Friday, June 23, 2017

Podcast: The Biscuits season finale

In the season finale of the Biscuits podcast, Dave and I cover:
- The Golden Knights' vaguely disappointing expansion draft
- Marian Hossa's contract situation
- The NHL awards show
- The little Drake controversy
- The time I wrote jokes for the NHL Awards monologue
- Shane Doan as the party guest who won't take the hint
- Reader questions, and lots more...

>> Stream it now on Vice Sports

>> Or, subscribe on iTunes.




Grab bag: The curious case of Little Drake

In the Friday Grab Bag:
- Wait, holy crap, was that a 10-year-old Drake in last week's YouTube section?
- The Blackhawks are going to get out of Marian Hossa's contract, and that's fine
- An obscure player to make Oiler fans sad
- The week's three comedy stars
- And a YouTube clip that is -- and I do not say this lightly -- the weirdest moment in NHL Awards show history

>> Read the full post at Vice Sports




Thursday, June 22, 2017

Winners and losers from the NHL expansion draft

The Golden Knights finally exist in a form beyond a name, a logo and a handful of free agents.

After last night’s expansion draft unveiling, the Knights finally have a full roster. And while it may not look all that much like the one they open the season with, it’s a start.

Let’s take a look at what the Knights gained and what everyone else around the league gave up, voluntarily or otherwise, as the first expansion draft of the cap era played out.

Here are the winners and losers from the last few days – and weeks, and months – of expansion maneuverings.

Winner: George McPhee’s creativity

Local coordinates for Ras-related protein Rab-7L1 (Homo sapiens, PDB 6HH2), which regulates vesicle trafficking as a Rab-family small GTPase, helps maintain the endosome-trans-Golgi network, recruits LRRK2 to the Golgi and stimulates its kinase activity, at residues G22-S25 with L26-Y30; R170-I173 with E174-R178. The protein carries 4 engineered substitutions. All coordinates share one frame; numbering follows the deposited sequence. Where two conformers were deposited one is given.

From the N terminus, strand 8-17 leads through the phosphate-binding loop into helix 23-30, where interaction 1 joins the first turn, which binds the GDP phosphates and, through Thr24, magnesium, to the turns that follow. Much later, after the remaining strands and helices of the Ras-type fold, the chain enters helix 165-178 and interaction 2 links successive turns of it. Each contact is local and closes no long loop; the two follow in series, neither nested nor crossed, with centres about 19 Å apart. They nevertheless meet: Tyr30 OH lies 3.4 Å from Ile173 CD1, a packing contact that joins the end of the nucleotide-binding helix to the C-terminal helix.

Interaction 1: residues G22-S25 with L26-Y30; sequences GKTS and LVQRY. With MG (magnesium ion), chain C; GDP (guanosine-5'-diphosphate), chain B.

The league made sure that the Knights would have some decent players to choose from, shifting the rules from previous drafts to make sure Vegas wouldn’t be left with a roster made up entirely of castoffs and has-beens. (Hey, $500 million has to buy you something.) So we knew that McPhee and his team would be able to find some talent.

But McPhee didn’t just grab the best available names and call it a day. Instead, he spent the weeks leading up to yesterday’s selections setting the table to cut deals with any team that wanted one. And when the time came, he was aggressive in getting those deals done. Heck, by the time this week rolled around, he was sounding like a mafia kingpin collecting protection money.

Not all of those deals will end up looking like winners, but they should add up to a solid foundation. That’s what yesterday was about, and McPhee and his front office worked hard to squeeze every drop of value they could out of the situation. They even showed a willingness to get creative, which is a trait sorely lacking in many of today’s GMs. That’s a good sign for the Knights’ chances of mattering once the new-car small has worn off in a few years.

Loser: George McPhee’s roster